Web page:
Worstall @ the Weekend As Her Majesty the Queen remarked a few years back, why was it that no economist actually saw the crash coming? There's actually two answers to that. First, the cute one: that sort of violent change cannot be predicted. If it could be predicted then prices would move before it happened, meaning that it would have already happened. This is a bit cute, though, however true it might be.
A part B to this first answer could be that some people did predict the crash and made fortunes, to which a reasonable answer is yes, but there are people who predict everything every day. Such as the economists who have predicted 11 out of the past three recessions.
Then there's actually the real answer, which is that certain parts of economics just aren't very good at what they purport to do, nor very good at explaining anything but the sketchiest aspects of the real world that the rest of us live in.
The standard division in economics is between macroeconomics and microeconomics. One tries to study the economy as a whole, while the other looks at certain very much smaller aspects of things, such as the pricing system or the behaviour of individual agents within that larger economy. We can also characterise this as, as political satirist PJ O'Rourke once did, into the bits of economics that we're pretty sure we've got wrong and the bits we're pretty sure we've got right. Macro is the bit we're pretty sure we've got wrong.
This does pose something of a problem. As American economist Alan Blinder once said:
Economists have the least influence on policy where they know the most and are most agreed; they have the most influence on policy where they know the least and disagree most vehemently.
There's a rather wonkish debate going on in the economics blogs (summed up here at Bloomberg) over the precise models that macroeconomists use. That summary includes the usual defences, that they are models and thus are simplifying the world, meaning no one model can be used to model everything.
Yet there's a deeper problem in macroeconomics. Which is that there isn't actually any one theory that you could get all economists to sign onto. There's not even any one theory that all Nobel Laureates who work as macroeconomists would readily sign up to as being unequivocally true. The analogy I use is that this area of the subject is at the same stage of development where chemistry was when it was still pondering phlogiston>.
As an example, there's a list from macroeconomist Greg Mankiw of things that economists do generally sign on to:
- A ceiling on rents reduces the quantity and quality of housing available. (93 per cent)
- Tariffs and import quotas usually reduce general economic welfare. (93 per cent)
- Flexible and floating exchange rates offer an effective international monetary arrangement. (90 per cent)
- Fiscal policy (e.g., tax cut and/or government expenditure increase) has a significant stimulative impact on a less than fully employed economy. (90 per cent)
- The United States should not restrict employers from outsourcing work to foreign countries. (90 per cent)
- The United States should eliminate agricultural subsidies. (85 per cent)
- Local and state governments should eliminate subsidies to professional sports franchises. (85 per cent)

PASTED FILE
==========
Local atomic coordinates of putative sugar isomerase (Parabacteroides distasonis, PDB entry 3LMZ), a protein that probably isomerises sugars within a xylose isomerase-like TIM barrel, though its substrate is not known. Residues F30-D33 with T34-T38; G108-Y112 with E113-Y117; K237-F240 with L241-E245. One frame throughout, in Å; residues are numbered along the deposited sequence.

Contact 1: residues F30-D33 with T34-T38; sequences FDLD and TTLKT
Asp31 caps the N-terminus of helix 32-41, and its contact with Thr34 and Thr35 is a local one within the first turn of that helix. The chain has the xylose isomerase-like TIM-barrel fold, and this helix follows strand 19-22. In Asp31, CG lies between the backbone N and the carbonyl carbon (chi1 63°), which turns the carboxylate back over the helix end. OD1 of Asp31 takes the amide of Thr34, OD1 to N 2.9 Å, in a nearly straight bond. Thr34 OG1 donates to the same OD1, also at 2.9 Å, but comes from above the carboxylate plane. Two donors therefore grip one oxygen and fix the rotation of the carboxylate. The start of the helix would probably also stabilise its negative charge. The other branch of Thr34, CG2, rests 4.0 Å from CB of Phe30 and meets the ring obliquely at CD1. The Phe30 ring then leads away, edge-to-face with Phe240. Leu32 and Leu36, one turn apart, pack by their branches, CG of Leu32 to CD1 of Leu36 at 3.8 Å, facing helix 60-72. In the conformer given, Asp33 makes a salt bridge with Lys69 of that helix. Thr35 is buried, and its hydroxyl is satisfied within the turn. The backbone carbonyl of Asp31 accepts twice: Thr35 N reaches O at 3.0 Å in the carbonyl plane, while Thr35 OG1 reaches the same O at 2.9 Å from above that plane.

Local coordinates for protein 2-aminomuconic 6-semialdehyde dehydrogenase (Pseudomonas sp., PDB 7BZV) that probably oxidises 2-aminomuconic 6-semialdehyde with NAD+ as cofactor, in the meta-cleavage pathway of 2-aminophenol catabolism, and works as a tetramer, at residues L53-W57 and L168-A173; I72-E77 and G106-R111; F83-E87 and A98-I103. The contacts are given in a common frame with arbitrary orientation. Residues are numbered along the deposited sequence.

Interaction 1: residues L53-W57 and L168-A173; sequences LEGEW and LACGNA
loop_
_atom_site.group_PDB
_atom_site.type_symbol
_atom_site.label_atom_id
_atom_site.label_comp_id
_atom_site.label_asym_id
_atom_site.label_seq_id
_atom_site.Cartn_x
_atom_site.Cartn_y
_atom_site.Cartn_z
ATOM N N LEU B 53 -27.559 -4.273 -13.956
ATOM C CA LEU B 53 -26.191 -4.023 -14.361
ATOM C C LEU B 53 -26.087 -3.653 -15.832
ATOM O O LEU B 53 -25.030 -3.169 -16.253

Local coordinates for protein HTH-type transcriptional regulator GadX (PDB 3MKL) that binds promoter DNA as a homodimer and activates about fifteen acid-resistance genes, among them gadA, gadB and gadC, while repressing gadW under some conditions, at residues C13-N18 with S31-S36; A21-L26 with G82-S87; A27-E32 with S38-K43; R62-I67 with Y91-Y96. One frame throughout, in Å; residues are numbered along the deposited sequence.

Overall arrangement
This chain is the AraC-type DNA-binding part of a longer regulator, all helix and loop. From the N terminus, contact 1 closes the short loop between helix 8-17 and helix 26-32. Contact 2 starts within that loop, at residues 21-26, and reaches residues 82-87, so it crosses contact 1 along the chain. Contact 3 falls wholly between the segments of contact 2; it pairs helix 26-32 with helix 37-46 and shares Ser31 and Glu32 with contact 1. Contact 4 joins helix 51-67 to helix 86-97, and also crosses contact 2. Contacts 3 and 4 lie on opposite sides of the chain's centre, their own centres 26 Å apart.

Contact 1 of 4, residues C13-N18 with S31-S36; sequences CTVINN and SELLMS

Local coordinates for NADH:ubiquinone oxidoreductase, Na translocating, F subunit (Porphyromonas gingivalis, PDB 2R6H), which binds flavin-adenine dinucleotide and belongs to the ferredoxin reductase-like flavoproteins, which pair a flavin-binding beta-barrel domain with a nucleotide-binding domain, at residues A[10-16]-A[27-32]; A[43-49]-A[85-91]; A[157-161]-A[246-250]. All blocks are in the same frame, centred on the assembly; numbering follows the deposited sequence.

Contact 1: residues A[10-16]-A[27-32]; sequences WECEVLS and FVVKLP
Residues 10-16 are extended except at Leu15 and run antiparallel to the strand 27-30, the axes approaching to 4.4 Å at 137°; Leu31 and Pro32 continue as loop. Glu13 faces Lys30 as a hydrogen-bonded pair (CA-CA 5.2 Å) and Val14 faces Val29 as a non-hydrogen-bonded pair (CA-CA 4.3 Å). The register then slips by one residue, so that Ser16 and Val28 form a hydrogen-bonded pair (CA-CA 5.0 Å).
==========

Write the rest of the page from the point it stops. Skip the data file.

- If the federal budget is to be balanced, it should be done over the business cycle rather than yearly. (85 per cent)
- The gap between Social Security funds and expenditures will become unsustainably large within the next fifty years if current policies remain unchanged. (85 per cent)
- Cash payments increase the welfare of recipients to a greater degree than do transfers-in-kind of equal cash value. (84 per cent)
Only two of those 10 would be vaguely described as macroeconomics, while the fiscal policy one is riven with sub-disputes. From people like blogger Scott Sumner, who think that monetary policy will take care of it all (indeed, that monetary policy will change to accommodate a change in fiscal policy and therefore fiscal policy has no effect) through to people who insist that prices adjust instantaneously and thus we can't actually have recessions (towards the nuttier end, that one).
It's also true that the point about rent controls has been expressed more forcefully: rent control is the best way to destroy urban housing short of aerial bombing.
Now, look at what it is that people want economists to tell them about. What should the interest rate be? What should the deficit be? Thousands upon thousands of economists are employed, inside government and out, to opine on just those things on the very points that economics and economists don't really have good tools to be discussing. It is true that the best macroeconomic forecast is that tomorrow will be the same as today and next year the same as this year, plus or minus a percentage point or two. It's really quite difficult to see that it requires a PhD to be able to say that, nor a gratifyingly professional salary – although the PhD might be useful in drumming the point in.
Yet, as we see in that list, the areas where people don't listen to economists are the areas where there's the most agreement that they should: free trade; no subsidies; free markets in currencies; if people are poor just give them money; and so on. All of the things that just don't get done by governments are the things that the profession is most insistent that government should do.